“The public spoke loud and clear against this wildlife killing competition and we are glad to see senior officials at the Department of the Interior ultimately respond to the public’s opposition by directing that the permit be withdrawn,” said Suzanne Stone, Defenders of Wildlife senior representative. “By denying the permit, BLM is supporting sound wildlife management practices as opposed to endorsing archaic killing competitions on our public lands that Americans so clearly oppose.”
Environmental groups and the Nez Perce Tribe have filed a lawsuit to stop proposed dredging of the lower Snake River to aid barge traffic to Lewiston, the AP reports. The lawsuit, filed Monday in federal court in Seattle, challenges the U.S. Army Corps of Engineers' approval of a $6.7 million dredging project scheduled to begin next month. Opponents contend barge traffic on the lower Snake River is declining and doesn't justify the dredging, which they say will hurt salmon, steelhead and Pacific lamprey; click below for a full report from AP reporter Nick Geranios in Spokane.
One move to change Idaho’s public defense defense system that’s getting support from an interim legislative committee: Reducing caseloads for public defenders by changing some misdemeanors to infractions, reports Idaho Reports co-host Melissa Davlin. People charged with misdemeanors are entitled to a public defender if they can’t afford their own attorney; not so for infractions, like traffic tickets. Davlin reports that Rep. Lynn Luker, R-Boise, has drafted multiple bills to make such changes; you can read her full post on her blog here.
Here’s a news item from the Associated Press: BOISE, Idaho (AP) — Lawmakers on a committee charged with improving Idaho's broken public defense system have killed a resolution that would have given the state full responsibility for assigning attorneys to indigent defenders. Earlier this year, representatives from the state's 44 counties voted in favor of a resolution calling for Idaho to manage the public defense system. However, members of the Legislature's Public Defense Reform Interim Committee at a meeting Monday agreed that counties should remain in control. According to committee member and Republican state Sen. Dean Mortimer, county officials have local expertise to best address the system. The American Civil Liberties Union of Idaho and other legal experts have warned lawmakers since 2010 that Idaho's public defense system is a potential target for lawsuits. The Idaho Association of Counties says the resolution won't be presented again.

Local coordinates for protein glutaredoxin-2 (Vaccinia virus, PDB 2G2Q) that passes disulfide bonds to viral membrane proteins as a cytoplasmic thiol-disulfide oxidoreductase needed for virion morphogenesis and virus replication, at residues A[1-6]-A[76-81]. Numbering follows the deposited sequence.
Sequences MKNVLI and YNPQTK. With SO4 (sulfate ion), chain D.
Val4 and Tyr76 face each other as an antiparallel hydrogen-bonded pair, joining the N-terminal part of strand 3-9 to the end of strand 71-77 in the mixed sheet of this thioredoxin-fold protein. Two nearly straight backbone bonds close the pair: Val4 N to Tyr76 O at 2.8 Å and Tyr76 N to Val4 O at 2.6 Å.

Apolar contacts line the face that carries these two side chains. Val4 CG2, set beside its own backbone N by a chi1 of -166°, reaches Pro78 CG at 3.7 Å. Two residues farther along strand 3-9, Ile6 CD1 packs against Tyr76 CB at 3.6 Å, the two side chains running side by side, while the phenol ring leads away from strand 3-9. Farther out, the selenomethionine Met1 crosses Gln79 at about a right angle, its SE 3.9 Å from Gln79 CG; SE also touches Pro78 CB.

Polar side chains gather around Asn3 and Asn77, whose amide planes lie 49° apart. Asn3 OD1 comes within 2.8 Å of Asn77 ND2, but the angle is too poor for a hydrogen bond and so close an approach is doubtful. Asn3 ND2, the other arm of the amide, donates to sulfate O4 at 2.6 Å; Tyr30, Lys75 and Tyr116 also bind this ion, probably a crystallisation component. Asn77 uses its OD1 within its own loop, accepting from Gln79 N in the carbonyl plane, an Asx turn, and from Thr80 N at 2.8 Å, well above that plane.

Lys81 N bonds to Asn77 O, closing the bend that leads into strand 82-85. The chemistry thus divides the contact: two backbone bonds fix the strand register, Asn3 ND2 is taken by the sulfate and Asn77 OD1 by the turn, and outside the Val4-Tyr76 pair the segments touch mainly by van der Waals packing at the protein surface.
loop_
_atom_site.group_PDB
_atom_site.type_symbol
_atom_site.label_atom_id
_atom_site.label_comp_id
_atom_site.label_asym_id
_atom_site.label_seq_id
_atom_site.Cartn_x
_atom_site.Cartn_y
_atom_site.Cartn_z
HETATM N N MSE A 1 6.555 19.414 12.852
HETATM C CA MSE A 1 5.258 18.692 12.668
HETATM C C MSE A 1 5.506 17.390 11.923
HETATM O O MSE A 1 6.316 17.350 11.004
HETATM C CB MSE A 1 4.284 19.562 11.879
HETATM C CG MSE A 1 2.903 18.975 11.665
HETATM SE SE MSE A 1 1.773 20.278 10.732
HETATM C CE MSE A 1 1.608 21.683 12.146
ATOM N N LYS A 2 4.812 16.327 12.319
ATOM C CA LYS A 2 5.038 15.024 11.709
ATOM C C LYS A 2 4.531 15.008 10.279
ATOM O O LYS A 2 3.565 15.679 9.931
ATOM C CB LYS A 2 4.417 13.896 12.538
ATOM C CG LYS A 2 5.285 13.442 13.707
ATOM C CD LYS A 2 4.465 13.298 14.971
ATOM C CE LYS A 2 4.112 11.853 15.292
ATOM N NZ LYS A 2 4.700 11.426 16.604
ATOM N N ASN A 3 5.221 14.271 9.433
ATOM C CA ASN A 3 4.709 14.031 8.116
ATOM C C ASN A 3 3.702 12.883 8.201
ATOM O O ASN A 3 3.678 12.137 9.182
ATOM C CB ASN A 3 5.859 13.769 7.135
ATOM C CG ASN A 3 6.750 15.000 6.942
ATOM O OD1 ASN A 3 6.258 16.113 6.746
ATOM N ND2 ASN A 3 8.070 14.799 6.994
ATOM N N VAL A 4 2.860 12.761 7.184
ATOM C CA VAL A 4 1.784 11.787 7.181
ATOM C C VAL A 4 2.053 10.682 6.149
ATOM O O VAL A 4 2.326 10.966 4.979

Former Idaho Sen. Larry Craig, the newly named finance chairman for the Idaho Republican Party, has filed a notice of appeal to the U.S. Court of Appeals D.C. Circuit in Washington, D.C. of a September judge's order that he pay $242,535 to the U.S. Treasury to make up for improper use of campaign funds to cover legal expenses incurred after his 2007 arrest in an airport bathroom sex sting. U.S. District Judge Amy Berman Jackson on Sept. 30 ordered Craig to pay the “amount he was unjustly enriched” by tapping the campaign funds, $197,535, plus a court-imposed $45,000 penalty, “which the Court finds necessary and appropriate to punish defendants’ misconduct and to deter future misconduct by others.”
Craig’s one-page notice of appeal, filed today, simply says he wants to appeal the judge’s decision. He pleaded guilty to one count of disorderly conduct after the arrest, then tried unsuccessfully to rescind the plea; Craig claimed he was on official Senate travel between Idaho and Washington, D.C. at the time of the arrest, so the incident occurred in the course of his official duties and he was justified in tapping campaign funds. Both the Federal Election Commission and the federal judge disagreed. In 2008, the Senate Ethics Committee formally admonished Craig, both for his conduct during and after the incident, and for his use of campaign funds on his legal defense. You can read my full story here at spokesman.com.
The Idaho Suicide Prevention Hotline will expand to 24/7 staffing this Wednesday, adding Sunday days and Sunday through Thursday overnights to its existing hours. The hotline, at (800) 273-TALK, also is celebrating its second anniversary, and is recruiting volunteers to become trained crisis phone workers, with the next training class set to start Jan. 31. “It’s been a long, challenging but incredibly rewarding journey the past two years to achieve 24/7 suicide hotline response in Idaho,” said executive director John Reusser. “We couldn’t have done it without the support of our amazing funders and community partners, and our dedicated team (of) paid staff, volunteers and interns.”
Idaho has the nation’s eighth-highest suicide rate. You can read the hotline’s full announcement here.
A new report from the U.S. Geological Survey shows that the cleanup of mining contamination in the Coeur d’Alene Basin has resulted in improved water quality, with concentrations of cadmium, lead and zinc significantly reduced since cleanup activities started in the 1990s, S-R reporter Becky Kramer reports. Overall, the report is “good news for the people of the basin,” said Rick Albright, the U.S. Environmental Protection Agency’s Superfund cleanup director in Seattle. “We still have a long way to go in our cleanup efforts, but it’s nice to have scientific confirmation that we’ve made solid, measurable progress in reducing metals loads and improving area water quality.” You can read our full story here at spokesman.com.